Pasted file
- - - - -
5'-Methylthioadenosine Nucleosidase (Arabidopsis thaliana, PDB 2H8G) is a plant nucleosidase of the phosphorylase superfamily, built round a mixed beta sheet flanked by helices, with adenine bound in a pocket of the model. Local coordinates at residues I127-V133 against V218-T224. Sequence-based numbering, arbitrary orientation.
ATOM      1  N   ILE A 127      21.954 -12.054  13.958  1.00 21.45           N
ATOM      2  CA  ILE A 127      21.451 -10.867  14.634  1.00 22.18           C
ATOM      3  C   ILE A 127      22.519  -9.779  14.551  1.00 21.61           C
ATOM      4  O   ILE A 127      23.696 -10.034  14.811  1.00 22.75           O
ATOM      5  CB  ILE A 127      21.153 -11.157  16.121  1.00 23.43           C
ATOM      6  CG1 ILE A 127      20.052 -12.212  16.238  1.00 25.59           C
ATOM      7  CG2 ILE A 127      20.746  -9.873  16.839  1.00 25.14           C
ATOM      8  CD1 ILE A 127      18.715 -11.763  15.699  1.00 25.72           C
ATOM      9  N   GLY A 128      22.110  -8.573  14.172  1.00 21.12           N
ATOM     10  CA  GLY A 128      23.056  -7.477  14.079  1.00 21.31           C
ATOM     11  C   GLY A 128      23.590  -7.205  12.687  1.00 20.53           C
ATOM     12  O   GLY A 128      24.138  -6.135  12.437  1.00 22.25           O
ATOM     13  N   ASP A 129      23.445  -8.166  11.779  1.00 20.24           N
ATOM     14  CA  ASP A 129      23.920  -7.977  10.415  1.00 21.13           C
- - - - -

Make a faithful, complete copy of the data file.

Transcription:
5'-Methylthioadenosine Nucleosidase (Arabidopsis thaliana, PDB 2H8G) is a plant nucleosidase of the phosphorylase superfamily, built round a mixed beta sheet flanked by helices, with adenine bound in a pocket of the model. Local coordinates at residues I127-V133 against V218-T224. Sequence-based numbering, arbitrary orientation.
ATOM      1  N   ILE A 127      21.954 -12.054  13.958  1.00 21.45           N
ATOM      2  CA  ILE A 127      21.451 -10.867  14.634  1.00 22.18           C
ATOM      3  C   ILE A 127      22.519  -9.779  14.551  1.00 21.61           C
ATOM      4  O   ILE A 127      23.696 -10.034  14.811  1.00 22.75           O
ATOM      5  CB  ILE A 127      21.153 -11.157  16.121  1.00 23.43           C
ATOM      6  CG1 ILE A 127      20.052 -12.212  16.238  1.00 25.59           C
ATOM      7  CG2 ILE A 127      20.746  -9.873  16.839  1.00 25.14           C
ATOM      8  CD1 ILE A 127      18.715 -11.763  15.699  1.00 25.72           C
ATOM      9  N   GLY A 128      22.110  -8.573  14.172  1.00 21.12           N
ATOM     10  CA  GLY A 128      23.056  -7.477  14.079  1.00 21.31           C
ATOM     11  C   GLY A 128      23.590  -7.205  12.687  1.00 20.53           C
ATOM     12  O   GLY A 128      24.138  -6.135  12.437  1.00 22.25           O
ATOM     13  N   ASP A 129      23.445  -8.166  11.779  1.00 20.24           N
ATOM     14  CA  ASP A 129      23.920  -7.977  10.415  1.00 21.13           C